He was shot at in an R-22? If it was something like a Huey (Bell 205) then I'd have no problem believing that, they have big solid blades with something like the outer third containing a bronze lump to give the rotors plenty of inertia in case the engine failed. To spin this around the Bell has a 1100 horse power engine. The R-22 is basically built of tin foil and has a very light weight rotor system with virtually no inertia, because of this it's one of the few helicopters the FAA requires additional training for auto-rotations in. It has a mighty 124 hp to spin things around and you can't even start the engine connected to the transmission.
So you'd definitely notice a Phantom sized drone hitting the rotors, and it'd probably leave marks. The problem is you then have no idea what has happened to the internal structure, which is so reassuringly solid part of the pre-flight checks are to tap the blades with a coin to see if there's a change of noise to indicate de-lamination is taking place.
Disclaimer, I've flown the R-22 and the Bell 206 which shares its elder brothers robust rotor system.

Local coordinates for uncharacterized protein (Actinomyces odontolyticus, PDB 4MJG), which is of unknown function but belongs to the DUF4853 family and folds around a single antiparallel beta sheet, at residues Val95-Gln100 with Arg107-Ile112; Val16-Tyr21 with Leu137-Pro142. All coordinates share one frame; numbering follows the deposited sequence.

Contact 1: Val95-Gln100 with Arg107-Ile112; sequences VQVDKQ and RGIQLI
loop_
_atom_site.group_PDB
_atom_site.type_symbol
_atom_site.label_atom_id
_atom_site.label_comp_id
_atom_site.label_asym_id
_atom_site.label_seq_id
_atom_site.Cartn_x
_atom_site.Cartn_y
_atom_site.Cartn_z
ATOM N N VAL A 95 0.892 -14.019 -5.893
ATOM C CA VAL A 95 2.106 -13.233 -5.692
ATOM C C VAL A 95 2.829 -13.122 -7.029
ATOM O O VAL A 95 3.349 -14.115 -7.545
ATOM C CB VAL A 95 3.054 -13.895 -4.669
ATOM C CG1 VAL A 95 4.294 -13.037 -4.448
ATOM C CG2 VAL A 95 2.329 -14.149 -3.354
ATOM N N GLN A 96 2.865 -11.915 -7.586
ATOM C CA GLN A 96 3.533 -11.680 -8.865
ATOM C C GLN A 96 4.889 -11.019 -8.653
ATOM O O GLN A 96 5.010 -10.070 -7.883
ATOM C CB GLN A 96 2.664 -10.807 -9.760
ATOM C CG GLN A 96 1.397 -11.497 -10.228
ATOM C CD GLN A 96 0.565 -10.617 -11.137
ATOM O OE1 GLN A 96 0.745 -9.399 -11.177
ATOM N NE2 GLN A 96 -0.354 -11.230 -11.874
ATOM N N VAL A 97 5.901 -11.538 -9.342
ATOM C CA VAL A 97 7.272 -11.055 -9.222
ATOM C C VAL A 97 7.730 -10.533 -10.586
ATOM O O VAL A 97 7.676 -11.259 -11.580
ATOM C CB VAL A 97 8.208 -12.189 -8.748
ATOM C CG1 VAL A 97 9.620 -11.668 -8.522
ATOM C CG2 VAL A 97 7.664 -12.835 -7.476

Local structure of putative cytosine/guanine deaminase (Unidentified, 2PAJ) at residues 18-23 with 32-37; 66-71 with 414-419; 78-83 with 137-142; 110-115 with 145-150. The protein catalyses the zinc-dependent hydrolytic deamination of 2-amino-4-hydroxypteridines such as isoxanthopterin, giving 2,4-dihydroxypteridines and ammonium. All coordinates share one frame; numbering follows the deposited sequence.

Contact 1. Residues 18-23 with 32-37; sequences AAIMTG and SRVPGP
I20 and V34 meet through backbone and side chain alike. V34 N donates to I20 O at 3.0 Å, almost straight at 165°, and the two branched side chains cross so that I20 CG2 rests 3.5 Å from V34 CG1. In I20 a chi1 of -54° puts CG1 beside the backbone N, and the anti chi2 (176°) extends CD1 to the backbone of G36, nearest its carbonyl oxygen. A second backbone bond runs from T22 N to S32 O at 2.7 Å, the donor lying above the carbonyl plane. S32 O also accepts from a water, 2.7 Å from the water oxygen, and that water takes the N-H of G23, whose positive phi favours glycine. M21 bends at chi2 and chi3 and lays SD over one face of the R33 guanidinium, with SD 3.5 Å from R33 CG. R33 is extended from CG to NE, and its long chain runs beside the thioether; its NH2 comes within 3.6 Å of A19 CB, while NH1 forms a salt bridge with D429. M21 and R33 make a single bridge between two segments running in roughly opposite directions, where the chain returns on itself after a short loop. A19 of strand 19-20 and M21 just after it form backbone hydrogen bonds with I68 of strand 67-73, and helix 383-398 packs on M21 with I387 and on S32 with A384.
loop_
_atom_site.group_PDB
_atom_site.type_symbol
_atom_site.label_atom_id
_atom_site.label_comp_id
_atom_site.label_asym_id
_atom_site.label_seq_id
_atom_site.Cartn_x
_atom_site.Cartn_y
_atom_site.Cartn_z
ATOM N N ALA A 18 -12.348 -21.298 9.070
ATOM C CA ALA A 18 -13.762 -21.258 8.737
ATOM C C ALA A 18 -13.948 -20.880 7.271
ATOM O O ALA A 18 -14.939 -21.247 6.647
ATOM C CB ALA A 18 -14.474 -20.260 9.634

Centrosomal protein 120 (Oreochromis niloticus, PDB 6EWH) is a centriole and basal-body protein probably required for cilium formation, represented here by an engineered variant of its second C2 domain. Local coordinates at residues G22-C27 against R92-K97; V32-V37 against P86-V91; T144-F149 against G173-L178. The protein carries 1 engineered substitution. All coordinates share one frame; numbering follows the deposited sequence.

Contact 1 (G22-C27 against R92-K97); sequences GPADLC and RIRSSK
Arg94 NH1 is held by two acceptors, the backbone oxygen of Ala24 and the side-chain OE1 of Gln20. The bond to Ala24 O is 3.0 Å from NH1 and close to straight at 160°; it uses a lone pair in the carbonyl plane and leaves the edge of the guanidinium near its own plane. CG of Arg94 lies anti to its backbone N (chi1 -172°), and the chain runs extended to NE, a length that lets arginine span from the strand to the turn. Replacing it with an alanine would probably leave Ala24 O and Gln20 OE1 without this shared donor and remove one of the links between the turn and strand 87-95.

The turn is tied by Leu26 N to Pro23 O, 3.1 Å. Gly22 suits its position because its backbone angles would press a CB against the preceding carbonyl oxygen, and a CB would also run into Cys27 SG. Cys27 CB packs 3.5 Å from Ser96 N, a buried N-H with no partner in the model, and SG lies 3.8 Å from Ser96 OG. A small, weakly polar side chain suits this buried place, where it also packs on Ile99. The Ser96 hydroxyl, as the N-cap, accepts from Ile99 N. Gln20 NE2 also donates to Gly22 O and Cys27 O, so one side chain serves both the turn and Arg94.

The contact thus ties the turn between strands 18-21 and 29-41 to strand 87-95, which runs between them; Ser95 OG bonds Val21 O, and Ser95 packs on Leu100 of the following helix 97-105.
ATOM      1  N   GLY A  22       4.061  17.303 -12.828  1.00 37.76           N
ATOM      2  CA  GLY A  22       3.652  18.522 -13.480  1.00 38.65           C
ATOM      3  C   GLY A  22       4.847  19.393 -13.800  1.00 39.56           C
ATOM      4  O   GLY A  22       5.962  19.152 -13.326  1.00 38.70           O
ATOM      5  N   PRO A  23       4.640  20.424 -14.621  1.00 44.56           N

"The pilot of the heli should have stayed put. Likely, the operator of the 'drone*' would have eventually seen the heli and flown it away."
Unless it was Blue Thunder or Airwolf in whisper mode, anyone within a mile should have well aware there was a helicopter flying very low to the ground. They're not exactly quiet, and the drone operator is supposed to be in line of sight. Whether there really was a drone and/or who was at fault is far from clear yet, but it sounds like the helicopter instructor picked a very poor place for practising hover taxiing if they managed to hit a tree and the drone operator should have been very aware of the helicopter being there.
"the helicopter will be flying at a safe altitude and following a logged flight plan "
Wrong, in the UK general aviation (GA) do not need flight a plan, or even a radio to talk to ATC. All they need to do is stay clear of controlled airspace, which for most GA means keeping clear of major airports.